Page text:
Citizens march in honor of King

“We Shall Overcome” echoed through the streets of Tallahassee from the voices of the community Monday, as the Martin Luther King Jr. March came to an end.

The day began with the commemoration of Reverend Charles Kenzie Steele, Sr. Steele was a civil activist and preacher, who in 1956 organized a bus boycott in Tallahassee, after two college students were arrested for sitting on the bus in a “white only” section.

Pastor Calvin McFadden of Community of Faith Church shared words of inspiration about the legacy Steele and King left behind before the march.

“Many of you should ask yourself, am I keeping the dream alive?” McFadden said.

He challenged the crowd to keep the dream alive by having hope, answering the call of helping others and not forgetting to bring the one (God) who brought us over.

Although Steele is widely respected and admired, many campus organizations and others arrived around 9 a.m. to show respect for the contributions made by King.

“We feel that the day is an opportunity for people to show their appreciation to the late Dr. MLK Jr.,” said Dick Daly, 23, a senior graphic design student.

Daly added that the “least we can do is come together and remember all that he has done and sacrificed.”

For the Beta Nu Chapter of Alpha Phi Alpha Fraternity Inc. the celebration reminded them of one of their own.

“While this day and individual is important, as he (MLK) is a brother in our organization, we spread the word that we should cherish and celebrate our history on a random Wednesday next week, or Sunday next year,” Sean Villery-Samuel said.

Samuel, 24, a graduating business administration student, said that we seldom come together to recall our history.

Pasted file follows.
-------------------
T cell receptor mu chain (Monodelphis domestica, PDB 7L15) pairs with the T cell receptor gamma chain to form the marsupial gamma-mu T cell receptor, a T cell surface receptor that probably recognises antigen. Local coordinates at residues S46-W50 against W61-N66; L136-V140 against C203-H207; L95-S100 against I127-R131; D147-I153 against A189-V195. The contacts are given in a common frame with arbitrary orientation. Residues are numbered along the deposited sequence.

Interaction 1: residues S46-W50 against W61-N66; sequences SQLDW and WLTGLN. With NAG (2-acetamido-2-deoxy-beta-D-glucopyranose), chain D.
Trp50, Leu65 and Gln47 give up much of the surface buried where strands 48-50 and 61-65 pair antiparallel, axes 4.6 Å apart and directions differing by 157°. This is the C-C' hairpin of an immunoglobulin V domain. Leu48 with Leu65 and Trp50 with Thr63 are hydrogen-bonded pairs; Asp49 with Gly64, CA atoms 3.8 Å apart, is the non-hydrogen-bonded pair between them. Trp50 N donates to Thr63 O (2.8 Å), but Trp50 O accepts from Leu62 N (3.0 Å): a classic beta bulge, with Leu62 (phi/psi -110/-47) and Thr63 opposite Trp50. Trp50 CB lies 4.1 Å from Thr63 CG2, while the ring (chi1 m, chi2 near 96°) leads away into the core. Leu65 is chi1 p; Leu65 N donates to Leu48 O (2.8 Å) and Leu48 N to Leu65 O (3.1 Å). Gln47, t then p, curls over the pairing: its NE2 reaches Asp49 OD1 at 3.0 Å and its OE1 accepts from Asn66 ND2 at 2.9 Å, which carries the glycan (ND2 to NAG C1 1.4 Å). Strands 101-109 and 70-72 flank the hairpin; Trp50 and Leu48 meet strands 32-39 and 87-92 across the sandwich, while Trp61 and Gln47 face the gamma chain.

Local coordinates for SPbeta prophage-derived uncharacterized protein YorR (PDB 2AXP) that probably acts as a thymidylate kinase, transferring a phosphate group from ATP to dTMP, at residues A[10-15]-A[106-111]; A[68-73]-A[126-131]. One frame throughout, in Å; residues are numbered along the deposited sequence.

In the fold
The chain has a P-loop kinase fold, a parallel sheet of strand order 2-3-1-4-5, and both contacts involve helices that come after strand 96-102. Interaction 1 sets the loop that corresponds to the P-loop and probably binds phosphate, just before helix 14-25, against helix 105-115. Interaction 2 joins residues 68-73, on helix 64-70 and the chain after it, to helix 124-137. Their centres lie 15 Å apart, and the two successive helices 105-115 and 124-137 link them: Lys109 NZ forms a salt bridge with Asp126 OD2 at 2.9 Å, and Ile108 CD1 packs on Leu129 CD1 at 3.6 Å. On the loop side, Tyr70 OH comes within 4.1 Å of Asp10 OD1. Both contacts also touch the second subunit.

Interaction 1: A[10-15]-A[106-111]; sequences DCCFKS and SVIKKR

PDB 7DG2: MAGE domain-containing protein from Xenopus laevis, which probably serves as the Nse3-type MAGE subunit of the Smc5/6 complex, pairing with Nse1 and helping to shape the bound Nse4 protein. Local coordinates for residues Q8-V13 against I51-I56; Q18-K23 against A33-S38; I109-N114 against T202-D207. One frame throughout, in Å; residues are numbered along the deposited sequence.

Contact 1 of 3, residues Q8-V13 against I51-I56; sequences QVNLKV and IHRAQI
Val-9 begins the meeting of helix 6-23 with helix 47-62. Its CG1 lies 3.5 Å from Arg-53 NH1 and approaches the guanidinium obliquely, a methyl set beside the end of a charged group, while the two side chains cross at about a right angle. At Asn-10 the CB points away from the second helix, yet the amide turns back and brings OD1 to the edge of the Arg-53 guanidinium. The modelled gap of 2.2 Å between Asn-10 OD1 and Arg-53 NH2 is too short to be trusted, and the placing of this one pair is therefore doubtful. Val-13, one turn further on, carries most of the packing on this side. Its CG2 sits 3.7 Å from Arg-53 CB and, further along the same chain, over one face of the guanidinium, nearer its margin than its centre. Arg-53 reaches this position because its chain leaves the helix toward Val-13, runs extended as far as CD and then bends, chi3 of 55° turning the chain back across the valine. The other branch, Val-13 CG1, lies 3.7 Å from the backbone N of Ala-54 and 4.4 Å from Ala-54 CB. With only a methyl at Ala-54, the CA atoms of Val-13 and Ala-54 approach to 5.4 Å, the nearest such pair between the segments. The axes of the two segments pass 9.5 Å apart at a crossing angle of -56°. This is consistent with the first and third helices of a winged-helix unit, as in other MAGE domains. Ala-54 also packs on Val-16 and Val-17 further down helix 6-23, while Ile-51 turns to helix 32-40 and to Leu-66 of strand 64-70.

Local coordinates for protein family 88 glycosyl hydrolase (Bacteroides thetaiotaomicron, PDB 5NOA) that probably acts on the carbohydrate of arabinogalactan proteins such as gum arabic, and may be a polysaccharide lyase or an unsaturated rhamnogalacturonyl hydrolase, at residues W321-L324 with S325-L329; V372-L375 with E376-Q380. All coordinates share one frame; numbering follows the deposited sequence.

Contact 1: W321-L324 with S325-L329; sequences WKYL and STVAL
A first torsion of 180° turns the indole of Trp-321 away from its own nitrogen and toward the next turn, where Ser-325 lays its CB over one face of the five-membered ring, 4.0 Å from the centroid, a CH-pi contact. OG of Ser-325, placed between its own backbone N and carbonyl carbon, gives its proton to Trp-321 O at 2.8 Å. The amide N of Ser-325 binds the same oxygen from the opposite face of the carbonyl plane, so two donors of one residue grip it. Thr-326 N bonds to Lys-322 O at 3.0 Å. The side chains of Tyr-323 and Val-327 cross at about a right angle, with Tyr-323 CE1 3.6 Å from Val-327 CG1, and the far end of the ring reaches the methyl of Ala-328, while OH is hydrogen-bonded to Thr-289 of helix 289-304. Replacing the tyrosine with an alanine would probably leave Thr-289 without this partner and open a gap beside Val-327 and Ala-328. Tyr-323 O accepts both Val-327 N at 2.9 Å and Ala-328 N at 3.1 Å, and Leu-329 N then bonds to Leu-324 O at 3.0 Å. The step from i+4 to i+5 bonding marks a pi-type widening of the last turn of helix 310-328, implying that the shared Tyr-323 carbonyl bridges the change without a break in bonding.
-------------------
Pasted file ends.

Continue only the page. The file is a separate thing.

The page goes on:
Miss Phi Beta Sigma said the Alpha Eta Chapter of Phi Beta Sigma Fraternity Inc. members were present to show their commitment to service.

“Dr. King’s dream lives on through these men and is evident not just on January 16th, but everyday,” said Rachel Melson, 20, a junior business administration student. The Dayton, Ohio native explained ” we give thanks for the past and are shaping the future.”

Despite heavy attendance from fraternities and other organizations, many students who were not in groups came to remember the day.

“Somebody got up before me to have me to get to where I am, so why can’t I get up to show them respect on their day,” said Berline Thenor, 21.

Thenor, a sophomore psychology and public relations student, said she decided to wake up in the cold weather because she felt that she owed those who sacrificed to make changes.

“With the things that our people endured through the civil rights movement and all the hard times before, the least I could do is wake up to show some appreciation,” said Zedrick Barber II. Barber, 19, a freshman computer information systems student and his friend Jared Fields shared similar feelings.

“I feel that we as proud free African-Americans can wake up to attend an event that is in honor of him,” said Fields, 20, a sophomore economics student from Rivera Beach. He hopes that others will get up in the future and come out to show their respect for King.

After the march to the Florida State Capitol the Tallahassee Girls Choir of Choice, Tallahassee Boys Choir and Bethel AME Church Choir performed a series of selections. The events were structured around the theme of embracing the past and acknowledging heroes of the struggle.

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